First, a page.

Seoul, South Korea (CNN) -- First they said all passengers from the sunken South Korean ferry were rescued. Then they backtracked.
Next they said the ship didn't deviate from its intended course. Then they said it did.
In this tragedy, officials can't seem to get their stories straight. And the media isn't helping by reporting the mixed messages.
With at least 28 people dead and hundreds still missing from the unexplained disaster, here's how the misinformation has only fueled frustrations:
The rescue of the students
Soon after the ferry began to sink Wednesday, some local media reported that all students aboard the ship have been saved. Of the 475 people on board, more than 300 were high school students headed to a field trip on the island of Jeju.
The South Korean coast guard initially told CNN in that 368 people had been rescued, and two people were found dead.
But the reality turned out to be far more dire. As of Friday morning, only 179 people had been rescued, YTN and CNN affiliate JTBC said. At least 28 people were dead, and about 270 remained missing.
The ship veering off course
In the hours after the sinking, several analysts speculated the ferry may have veered off course and struck an object.
But the South Korean Oceans and Fisheries Ministry said Thursday that it had approved the boat's intended route, and the actual course did not deviate significantly.
Yet later, Kim Soo Hyeon, the chief of South Korea's Yellow Sea Maritime Police Agency said it appears the ship did deviate from its planned route but did not appear it hit a rock.
The text messages from passengers
Hopes soared for some family members after word spread about social media messages allegedly posted from survivors.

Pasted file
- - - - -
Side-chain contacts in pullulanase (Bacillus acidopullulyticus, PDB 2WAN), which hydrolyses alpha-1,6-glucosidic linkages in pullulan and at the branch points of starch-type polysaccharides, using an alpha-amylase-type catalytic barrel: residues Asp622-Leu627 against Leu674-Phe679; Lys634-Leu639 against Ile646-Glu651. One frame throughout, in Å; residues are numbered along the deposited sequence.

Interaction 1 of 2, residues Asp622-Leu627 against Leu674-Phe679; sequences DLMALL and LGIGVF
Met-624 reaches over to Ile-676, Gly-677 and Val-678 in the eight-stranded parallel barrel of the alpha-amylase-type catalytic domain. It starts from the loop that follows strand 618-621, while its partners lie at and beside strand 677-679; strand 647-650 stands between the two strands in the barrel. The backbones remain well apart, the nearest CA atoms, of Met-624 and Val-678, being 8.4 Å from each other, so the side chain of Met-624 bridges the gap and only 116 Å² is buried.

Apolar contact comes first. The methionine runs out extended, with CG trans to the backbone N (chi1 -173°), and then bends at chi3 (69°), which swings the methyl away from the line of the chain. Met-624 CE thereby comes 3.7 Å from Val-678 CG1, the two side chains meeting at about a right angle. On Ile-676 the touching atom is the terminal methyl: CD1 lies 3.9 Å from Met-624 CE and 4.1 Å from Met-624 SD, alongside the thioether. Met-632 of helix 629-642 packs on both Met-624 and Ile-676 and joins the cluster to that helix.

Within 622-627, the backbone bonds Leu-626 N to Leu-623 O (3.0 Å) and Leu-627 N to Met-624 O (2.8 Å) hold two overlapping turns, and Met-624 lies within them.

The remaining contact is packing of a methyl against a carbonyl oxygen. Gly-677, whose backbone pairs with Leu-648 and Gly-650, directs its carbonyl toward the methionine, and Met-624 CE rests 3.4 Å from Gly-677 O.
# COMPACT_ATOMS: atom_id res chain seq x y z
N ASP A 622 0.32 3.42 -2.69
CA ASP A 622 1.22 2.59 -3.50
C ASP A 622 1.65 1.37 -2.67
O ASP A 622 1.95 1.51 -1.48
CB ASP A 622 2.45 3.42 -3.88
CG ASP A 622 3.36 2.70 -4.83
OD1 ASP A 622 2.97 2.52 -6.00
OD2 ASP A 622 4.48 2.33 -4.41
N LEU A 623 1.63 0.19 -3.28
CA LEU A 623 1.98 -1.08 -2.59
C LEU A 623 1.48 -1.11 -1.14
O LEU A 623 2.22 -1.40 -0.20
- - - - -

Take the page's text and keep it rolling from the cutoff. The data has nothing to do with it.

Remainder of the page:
Messages such as "I am still alive... in the cafeteria please help me my battery is running out please believe me," and "My phone is not working I am inside the boat I can't see anything" spread on social media on Thursday -- as late as over 24 hours after the incident.
News and rumors of texts circulated around families of the missing. The purported texts contained so much detail, they made relatives "surprised and excited," one mother said earlier this week.
But in a cruel twist, police said such messages were actually hoaxes.
This one, however, was not the fault of officials. The messages were reported by local media outlets.
"An investigation from the Police Cyber Terror Response Center verified that all texts in question (from passengers still within the ship) are fake," South Korea police posted on its official Twitter account.
"We will investigate people sending out these messages," said Lee Sung Yoon, head of the combined police and prosecution team.
He said authorities will go after those behind the hoaxes and will "punish them severely."
CNN's Stella Kim reported from Seoul, and Holly Yan wrote from Atlanta. CNN's Frances Cha and Euan McKirdy also contributed to this report.